Yes, that's another way to look at it.

And this is where my approach might be considered riskier. When I modeled this, I had one goal: maintain as high as possible equity allocation while mitigating SORR (if SHTF).

And I made two assumptions:

1. If the previous year S&P 500 was down, then I use a step in the ladder for income, otherwise I pull from stocks.

2. Once a step in the TIPS ladder is used, then I don't replenish. I haven't figured out exactly what I will do if the cash is not used and the TIPS mature, but odds are I'll roll it into treasuries (or TIPS) that mature at the end of the ladder.

So after all TIPS/cash are spent, I'm living solely off of stocks, supplemented by SS.

I realize that this approach is not for everyone and in its true form, it might not be for me. I'm still thinking of extending my TIPS ladder beyond 6 years, but I'll never go lower than 80% equities.

There's no rebalancing for me either, since I built a ladder that will guarantee income for years where stocks underperform. If I decide to 'rebalance,' it's more that I feel equities are highly valued and I decide to take some gains for security. But if I have enough in equities, I probably won't bother, as long as my WR is low enough.

The $30k/year SS amount I mention is if I start at 62, but my plan is to start later, quite possibly at 70, where I would collect $55k/year.

When I was thinking about this approach, I wanted to see how it performed, so I built a model using CPI/S&P data from 1871. I use the CPI data to mimic TIPS, ignoring any real return and assuming the TIPS yield is only the inflation adjustment. I also didn't add SS to the model.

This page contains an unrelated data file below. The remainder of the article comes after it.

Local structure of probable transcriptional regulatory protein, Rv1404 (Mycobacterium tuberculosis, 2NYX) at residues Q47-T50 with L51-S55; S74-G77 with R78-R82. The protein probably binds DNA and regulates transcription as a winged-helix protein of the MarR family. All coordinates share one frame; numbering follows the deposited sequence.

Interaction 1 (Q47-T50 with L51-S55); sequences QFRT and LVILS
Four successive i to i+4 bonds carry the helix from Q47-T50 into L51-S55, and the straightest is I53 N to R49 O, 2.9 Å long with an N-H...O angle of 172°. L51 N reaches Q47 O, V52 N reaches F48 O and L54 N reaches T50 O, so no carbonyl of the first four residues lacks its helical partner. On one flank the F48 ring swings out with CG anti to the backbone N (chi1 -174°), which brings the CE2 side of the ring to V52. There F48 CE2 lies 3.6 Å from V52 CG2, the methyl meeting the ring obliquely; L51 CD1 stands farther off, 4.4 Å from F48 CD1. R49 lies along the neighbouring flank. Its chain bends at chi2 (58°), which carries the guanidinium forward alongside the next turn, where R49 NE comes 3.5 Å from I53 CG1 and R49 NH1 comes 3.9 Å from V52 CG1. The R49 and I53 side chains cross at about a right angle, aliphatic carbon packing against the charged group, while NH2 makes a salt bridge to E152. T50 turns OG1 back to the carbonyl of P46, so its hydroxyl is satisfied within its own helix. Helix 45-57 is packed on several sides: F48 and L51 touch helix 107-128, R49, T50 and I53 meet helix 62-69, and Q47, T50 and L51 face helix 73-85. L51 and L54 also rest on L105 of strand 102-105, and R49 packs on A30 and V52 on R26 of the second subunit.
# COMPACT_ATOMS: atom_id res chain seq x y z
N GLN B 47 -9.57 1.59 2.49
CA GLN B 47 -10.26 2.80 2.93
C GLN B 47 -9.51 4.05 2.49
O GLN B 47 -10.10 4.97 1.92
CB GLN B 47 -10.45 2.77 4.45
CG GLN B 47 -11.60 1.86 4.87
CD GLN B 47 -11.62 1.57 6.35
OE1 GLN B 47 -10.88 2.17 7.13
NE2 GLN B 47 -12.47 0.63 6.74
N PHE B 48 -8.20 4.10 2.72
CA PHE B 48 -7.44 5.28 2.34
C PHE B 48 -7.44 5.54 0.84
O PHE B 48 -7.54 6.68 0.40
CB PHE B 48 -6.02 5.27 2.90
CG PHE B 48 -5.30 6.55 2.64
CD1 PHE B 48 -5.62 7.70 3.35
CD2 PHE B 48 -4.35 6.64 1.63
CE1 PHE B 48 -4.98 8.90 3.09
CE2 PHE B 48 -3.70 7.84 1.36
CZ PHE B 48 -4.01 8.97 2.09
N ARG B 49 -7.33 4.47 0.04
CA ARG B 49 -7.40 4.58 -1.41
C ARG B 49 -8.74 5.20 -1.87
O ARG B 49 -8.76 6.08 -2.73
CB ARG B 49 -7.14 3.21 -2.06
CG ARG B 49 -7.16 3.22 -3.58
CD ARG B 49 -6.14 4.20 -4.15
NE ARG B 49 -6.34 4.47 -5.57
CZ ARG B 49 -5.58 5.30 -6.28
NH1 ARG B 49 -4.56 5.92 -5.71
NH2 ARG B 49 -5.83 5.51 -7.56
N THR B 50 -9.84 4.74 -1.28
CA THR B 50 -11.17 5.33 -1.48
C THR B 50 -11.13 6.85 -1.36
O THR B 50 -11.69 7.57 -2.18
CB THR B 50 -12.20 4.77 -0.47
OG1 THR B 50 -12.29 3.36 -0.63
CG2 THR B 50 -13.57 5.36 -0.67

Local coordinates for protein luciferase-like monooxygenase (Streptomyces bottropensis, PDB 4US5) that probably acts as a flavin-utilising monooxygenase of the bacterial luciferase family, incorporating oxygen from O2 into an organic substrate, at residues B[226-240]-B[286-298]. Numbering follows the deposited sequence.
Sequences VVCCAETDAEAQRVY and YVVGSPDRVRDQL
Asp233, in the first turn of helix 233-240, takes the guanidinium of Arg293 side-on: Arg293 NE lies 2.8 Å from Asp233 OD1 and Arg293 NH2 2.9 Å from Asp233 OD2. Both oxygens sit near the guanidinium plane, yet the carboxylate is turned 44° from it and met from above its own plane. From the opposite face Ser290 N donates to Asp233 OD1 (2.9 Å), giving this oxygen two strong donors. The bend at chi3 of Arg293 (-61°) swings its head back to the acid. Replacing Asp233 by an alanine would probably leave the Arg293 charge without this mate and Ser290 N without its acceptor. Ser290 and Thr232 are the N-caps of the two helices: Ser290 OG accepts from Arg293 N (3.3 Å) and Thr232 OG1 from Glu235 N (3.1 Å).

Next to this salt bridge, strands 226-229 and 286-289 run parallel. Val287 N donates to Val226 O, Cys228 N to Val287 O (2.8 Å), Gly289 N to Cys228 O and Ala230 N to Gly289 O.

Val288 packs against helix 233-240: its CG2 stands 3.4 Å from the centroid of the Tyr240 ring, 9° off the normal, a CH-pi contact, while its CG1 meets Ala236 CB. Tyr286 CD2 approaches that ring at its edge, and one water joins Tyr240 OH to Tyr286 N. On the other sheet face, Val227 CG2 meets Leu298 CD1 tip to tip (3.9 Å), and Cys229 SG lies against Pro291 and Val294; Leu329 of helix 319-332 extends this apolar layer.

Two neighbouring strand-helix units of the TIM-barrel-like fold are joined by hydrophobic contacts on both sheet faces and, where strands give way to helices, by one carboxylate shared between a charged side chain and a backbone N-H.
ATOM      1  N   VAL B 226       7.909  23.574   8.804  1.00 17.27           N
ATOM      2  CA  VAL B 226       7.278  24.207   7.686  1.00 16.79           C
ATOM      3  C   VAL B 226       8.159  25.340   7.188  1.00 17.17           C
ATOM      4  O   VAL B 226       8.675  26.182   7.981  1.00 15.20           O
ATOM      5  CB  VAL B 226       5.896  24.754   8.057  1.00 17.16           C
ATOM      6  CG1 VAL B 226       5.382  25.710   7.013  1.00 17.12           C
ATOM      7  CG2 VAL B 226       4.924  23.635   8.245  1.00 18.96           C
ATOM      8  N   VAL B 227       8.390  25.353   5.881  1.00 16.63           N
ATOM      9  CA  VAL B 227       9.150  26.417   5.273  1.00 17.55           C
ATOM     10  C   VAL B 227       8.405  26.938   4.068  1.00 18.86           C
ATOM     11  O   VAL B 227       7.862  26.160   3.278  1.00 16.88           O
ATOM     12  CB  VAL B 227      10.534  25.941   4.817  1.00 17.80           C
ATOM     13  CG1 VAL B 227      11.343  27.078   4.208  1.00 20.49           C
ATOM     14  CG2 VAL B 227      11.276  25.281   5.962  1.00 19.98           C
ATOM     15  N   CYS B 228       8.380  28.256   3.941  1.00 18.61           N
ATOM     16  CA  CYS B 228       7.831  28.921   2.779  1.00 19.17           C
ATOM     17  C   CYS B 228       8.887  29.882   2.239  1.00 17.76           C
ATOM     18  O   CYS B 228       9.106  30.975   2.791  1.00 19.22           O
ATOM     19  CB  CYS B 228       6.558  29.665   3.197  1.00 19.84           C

Here's an example run:

Code:

```
30 years
40k initial income
1,000,000 initial portfolio
2 to 10 steps in ladder
srcdata start 1871 end 2022
max runs 121 years 30
steps 2 success 117 failure 4 total 121 max 25,780,803 in 1943 min 47,748 in 1929 average 7,329,796
steps 3 success 120 failure 1 total 121 max 24,370,600 in 1943 min 17,014 in 1966 average 7,040,779
steps 4 success 121 failure 0 total 121 max 22,822,715 in 1943 min 35,784 in 1966 average 6,716,653
steps 5 success 121 failure 0 total 121 max 21,228,171 in 1943 min 230,588 in 1966 average 6,317,002
steps 6 success 121 failure 0 total 121 max 19,701,163 in 1932 min 374,014 in 1966 average 5,830,551
steps 7 success 118 failure 3 total 121 max 18,623,626 in 1932 min 58,386 in 1969 average 5,298,543
steps 8 success 118 failure 3 total 121 max 17,247,952 in 1932 min 36,998 in 1968 average 4,734,251
steps 9 success 116 failure 5 total 121 max 15,741,267 in 1932 min 4,185 in 1973 average 4,169,016
steps 10 success 114 failure 7 total 121 max 14,155,678 in 1932 min 1,589 in 1972 average 3,610,417
```

Based on this result, the sweet spot is a TIPS ladder for 6 years. That's pretty consistent with other runs that I've done, usually it's around 5-6 years in TIPS, even in cases where all runs fail.

What's interesting, and not really surprising, is that if you get too conservative, the portfolio will fail. With a 60/40 mix, you're at 10 steps in the ladder with 5.8% failure rate (firecalc has a 4% failure rate with a 60/40 portfolio). But if you go with 6 steps in the ladder, 76/24, then firecalc has 4.8% failure rate vs success with this approach.

Of course, maybe my data's wrong? Or I made the wrong assumptions?

When I built the model, I spent a good amount of time looking at the year to year results and I'm confident enough that for my purposes it'll work. Odds are that my equities will be high regardless and the TIPS ladder I built will provide a soft-cushion for any downturns we have.

Anyways, a lot more detail than I initially planned on providing, but it's always good to think about these things again. Hopefully it makes sense.